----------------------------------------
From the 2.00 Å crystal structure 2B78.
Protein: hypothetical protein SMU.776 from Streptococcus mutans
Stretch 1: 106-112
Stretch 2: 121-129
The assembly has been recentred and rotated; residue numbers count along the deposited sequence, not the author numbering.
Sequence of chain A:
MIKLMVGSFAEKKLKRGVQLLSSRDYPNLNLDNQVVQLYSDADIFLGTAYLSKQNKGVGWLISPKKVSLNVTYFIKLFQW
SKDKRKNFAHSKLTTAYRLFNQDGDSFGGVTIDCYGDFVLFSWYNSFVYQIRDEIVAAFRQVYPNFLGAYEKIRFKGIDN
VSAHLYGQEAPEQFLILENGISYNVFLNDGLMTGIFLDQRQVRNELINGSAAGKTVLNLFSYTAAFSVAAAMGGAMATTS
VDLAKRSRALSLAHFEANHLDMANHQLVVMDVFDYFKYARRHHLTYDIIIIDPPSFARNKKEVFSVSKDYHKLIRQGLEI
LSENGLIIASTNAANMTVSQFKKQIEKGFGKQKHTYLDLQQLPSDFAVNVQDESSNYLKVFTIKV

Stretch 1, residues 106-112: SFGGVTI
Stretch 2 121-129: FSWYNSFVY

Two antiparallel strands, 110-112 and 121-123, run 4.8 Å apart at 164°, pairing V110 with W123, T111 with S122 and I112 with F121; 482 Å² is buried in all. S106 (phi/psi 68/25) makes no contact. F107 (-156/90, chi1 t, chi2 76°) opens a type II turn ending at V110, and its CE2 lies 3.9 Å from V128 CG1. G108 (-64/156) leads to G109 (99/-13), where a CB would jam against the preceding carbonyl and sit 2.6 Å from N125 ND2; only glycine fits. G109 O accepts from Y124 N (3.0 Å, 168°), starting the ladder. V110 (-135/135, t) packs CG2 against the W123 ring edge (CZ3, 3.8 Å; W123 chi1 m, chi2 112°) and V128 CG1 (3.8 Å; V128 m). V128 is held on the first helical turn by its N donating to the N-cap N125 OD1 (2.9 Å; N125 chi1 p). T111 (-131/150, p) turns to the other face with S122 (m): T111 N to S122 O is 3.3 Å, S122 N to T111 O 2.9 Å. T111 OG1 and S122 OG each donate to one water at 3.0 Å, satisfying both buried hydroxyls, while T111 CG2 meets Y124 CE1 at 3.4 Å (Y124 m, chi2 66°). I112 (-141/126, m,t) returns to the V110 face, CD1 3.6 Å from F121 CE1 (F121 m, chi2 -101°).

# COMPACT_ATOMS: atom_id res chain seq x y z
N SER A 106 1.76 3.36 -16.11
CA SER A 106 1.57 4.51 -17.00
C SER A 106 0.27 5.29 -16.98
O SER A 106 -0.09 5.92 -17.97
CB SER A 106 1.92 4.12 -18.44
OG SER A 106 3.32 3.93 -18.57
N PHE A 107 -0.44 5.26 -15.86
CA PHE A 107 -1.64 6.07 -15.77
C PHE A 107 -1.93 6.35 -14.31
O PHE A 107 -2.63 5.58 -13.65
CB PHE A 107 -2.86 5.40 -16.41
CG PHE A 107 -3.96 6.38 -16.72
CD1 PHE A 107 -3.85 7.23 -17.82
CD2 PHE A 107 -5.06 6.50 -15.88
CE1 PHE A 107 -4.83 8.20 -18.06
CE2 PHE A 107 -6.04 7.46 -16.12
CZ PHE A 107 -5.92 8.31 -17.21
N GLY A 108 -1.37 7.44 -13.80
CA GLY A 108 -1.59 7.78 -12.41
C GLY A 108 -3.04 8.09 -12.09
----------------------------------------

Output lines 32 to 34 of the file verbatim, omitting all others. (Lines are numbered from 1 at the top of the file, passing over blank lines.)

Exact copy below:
CZ PHE A 107 -5.92 8.31 -17.21
N GLY A 108 -1.37 7.44 -13.80
CA GLY A 108 -1.59 7.78 -12.41